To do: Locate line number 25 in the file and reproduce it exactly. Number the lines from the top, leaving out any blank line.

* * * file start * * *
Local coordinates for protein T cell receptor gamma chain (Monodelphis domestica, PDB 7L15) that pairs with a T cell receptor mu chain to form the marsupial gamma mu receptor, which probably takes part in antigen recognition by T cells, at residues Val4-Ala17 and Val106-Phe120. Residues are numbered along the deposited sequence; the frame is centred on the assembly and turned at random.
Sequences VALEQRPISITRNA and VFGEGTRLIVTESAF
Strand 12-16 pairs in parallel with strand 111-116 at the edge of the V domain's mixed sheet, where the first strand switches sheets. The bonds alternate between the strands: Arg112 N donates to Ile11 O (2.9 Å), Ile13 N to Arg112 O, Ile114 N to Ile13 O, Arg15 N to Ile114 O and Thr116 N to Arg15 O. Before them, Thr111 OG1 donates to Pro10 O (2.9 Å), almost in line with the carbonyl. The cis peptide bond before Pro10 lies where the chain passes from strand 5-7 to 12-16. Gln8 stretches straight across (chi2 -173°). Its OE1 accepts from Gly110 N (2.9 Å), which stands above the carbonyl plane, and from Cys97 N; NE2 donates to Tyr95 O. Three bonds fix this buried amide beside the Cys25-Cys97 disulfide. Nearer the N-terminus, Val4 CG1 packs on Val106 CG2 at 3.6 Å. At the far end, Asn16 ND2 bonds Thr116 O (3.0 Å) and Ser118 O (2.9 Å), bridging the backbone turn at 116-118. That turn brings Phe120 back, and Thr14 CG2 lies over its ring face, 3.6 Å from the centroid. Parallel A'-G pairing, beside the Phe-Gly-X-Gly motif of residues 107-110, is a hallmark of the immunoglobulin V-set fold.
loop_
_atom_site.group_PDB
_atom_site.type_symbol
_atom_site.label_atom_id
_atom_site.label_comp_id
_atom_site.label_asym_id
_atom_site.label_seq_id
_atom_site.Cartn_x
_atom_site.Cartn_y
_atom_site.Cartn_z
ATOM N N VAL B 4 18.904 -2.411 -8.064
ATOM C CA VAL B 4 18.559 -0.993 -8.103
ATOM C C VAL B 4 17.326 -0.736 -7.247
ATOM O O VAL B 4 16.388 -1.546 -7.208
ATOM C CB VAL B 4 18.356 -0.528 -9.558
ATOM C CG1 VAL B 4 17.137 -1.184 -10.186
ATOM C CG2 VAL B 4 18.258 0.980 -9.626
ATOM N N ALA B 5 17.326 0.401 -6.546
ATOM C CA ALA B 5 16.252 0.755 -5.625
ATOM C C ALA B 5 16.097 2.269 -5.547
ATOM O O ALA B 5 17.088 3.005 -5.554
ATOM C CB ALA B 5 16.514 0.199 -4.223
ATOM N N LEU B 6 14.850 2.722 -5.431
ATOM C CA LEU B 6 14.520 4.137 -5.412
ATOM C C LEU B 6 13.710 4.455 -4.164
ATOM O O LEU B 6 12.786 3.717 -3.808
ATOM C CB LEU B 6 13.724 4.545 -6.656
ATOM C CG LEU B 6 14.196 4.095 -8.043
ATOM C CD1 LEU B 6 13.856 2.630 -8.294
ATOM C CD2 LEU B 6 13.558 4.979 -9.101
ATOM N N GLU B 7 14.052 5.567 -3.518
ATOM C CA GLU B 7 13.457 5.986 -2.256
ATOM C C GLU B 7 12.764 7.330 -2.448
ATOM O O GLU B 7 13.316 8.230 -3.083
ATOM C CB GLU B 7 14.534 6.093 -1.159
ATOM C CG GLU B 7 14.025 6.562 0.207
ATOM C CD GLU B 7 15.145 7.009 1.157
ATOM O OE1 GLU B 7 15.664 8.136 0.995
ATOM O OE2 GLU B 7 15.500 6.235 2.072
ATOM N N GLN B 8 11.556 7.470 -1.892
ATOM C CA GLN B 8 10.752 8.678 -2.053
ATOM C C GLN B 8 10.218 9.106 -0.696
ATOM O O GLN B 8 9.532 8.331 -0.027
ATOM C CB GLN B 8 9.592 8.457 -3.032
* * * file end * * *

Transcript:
ATOM C CB ALA B 5 16.514 0.199 -4.223